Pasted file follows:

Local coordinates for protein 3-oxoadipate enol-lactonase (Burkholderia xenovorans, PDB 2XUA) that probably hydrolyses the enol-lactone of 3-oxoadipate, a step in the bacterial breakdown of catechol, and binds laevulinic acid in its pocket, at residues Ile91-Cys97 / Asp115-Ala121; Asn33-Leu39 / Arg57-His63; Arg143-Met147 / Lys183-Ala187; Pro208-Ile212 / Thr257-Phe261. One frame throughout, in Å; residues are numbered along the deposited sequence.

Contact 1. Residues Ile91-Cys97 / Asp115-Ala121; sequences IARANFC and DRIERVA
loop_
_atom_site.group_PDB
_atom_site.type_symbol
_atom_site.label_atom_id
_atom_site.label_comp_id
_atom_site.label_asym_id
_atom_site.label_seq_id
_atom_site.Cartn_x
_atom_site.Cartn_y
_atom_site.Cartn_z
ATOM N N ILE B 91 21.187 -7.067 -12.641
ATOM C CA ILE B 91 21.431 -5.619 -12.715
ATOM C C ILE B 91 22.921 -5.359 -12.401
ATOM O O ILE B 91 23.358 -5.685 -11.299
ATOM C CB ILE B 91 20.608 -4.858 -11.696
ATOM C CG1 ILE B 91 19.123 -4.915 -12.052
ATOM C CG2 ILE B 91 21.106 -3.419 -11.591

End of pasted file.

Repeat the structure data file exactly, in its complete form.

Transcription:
Local coordinates for protein 3-oxoadipate enol-lactonase (Burkholderia xenovorans, PDB 2XUA) that probably hydrolyses the enol-lactone of 3-oxoadipate, a step in the bacterial breakdown of catechol, and binds laevulinic acid in its pocket, at residues Ile91-Cys97 / Asp115-Ala121; Asn33-Leu39 / Arg57-His63; Arg143-Met147 / Lys183-Ala187; Pro208-Ile212 / Thr257-Phe261. One frame throughout, in Å; residues are numbered along the deposited sequence.

Contact 1. Residues Ile91-Cys97 / Asp115-Ala121; sequences IARANFC and DRIERVA
loop_
_atom_site.group_PDB
_atom_site.type_symbol
_atom_site.label_atom_id
_atom_site.label_comp_id
_atom_site.label_asym_id
_atom_site.label_seq_id
_atom_site.Cartn_x
_atom_site.Cartn_y
_atom_site.Cartn_z
ATOM N N ILE B 91 21.187 -7.067 -12.641
ATOM C CA ILE B 91 21.431 -5.619 -12.715
ATOM C C ILE B 91 22.921 -5.359 -12.401
ATOM O O ILE B 91 23.358 -5.685 -11.299
ATOM C CB ILE B 91 20.608 -4.858 -11.696
ATOM C CG1 ILE B 91 19.123 -4.915 -12.052
ATOM C CG2 ILE B 91 21.106 -3.419 -11.591